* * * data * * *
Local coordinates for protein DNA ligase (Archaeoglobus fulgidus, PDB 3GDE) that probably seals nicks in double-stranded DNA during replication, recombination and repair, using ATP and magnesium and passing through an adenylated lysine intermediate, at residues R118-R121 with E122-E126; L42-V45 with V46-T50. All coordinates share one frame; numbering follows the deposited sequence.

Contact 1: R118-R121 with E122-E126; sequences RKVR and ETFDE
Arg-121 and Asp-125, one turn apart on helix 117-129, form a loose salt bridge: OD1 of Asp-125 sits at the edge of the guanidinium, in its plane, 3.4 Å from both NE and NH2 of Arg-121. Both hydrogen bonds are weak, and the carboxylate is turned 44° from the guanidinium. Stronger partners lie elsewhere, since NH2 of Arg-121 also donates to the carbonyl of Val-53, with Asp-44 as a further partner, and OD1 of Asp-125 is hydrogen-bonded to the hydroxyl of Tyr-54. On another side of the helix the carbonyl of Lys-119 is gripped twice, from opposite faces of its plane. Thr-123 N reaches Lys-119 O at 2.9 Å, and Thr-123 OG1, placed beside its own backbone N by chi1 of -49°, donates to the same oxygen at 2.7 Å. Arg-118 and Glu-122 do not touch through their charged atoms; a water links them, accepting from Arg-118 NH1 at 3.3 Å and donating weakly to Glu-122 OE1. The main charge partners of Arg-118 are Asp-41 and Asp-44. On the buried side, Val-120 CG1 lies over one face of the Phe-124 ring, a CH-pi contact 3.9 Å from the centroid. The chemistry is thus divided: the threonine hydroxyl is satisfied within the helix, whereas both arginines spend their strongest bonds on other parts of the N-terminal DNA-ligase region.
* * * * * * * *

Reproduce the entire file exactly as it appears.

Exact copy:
Local coordinates for protein DNA ligase (Archaeoglobus fulgidus, PDB 3GDE) that probably seals nicks in double-stranded DNA during replication, recombination and repair, using ATP and magnesium and passing through an adenylated lysine intermediate, at residues R118-R121 with E122-E126; L42-V45 with V46-T50. All coordinates share one frame; numbering follows the deposited sequence.

Contact 1: R118-R121 with E122-E126; sequences RKVR and ETFDE
Arg-121 and Asp-125, one turn apart on helix 117-129, form a loose salt bridge: OD1 of Asp-125 sits at the edge of the guanidinium, in its plane, 3.4 Å from both NE and NH2 of Arg-121. Both hydrogen bonds are weak, and the carboxylate is turned 44° from the guanidinium. Stronger partners lie elsewhere, since NH2 of Arg-121 also donates to the carbonyl of Val-53, with Asp-44 as a further partner, and OD1 of Asp-125 is hydrogen-bonded to the hydroxyl of Tyr-54. On another side of the helix the carbonyl of Lys-119 is gripped twice, from opposite faces of its plane. Thr-123 N reaches Lys-119 O at 2.9 Å, and Thr-123 OG1, placed beside its own backbone N by chi1 of -49°, donates to the same oxygen at 2.7 Å. Arg-118 and Glu-122 do not touch through their charged atoms; a water links them, accepting from Arg-118 NH1 at 3.3 Å and donating weakly to Glu-122 OE1. The main charge partners of Arg-118 are Asp-41 and Asp-44. On the buried side, Val-120 CG1 lies over one face of the Phe-124 ring, a CH-pi contact 3.9 Å from the centroid. The chemistry is thus divided: the threonine hydroxyl is satisfied within the helix, whereas both arginines spend their strongest bonds on other parts of the N-terminal DNA-ligase region.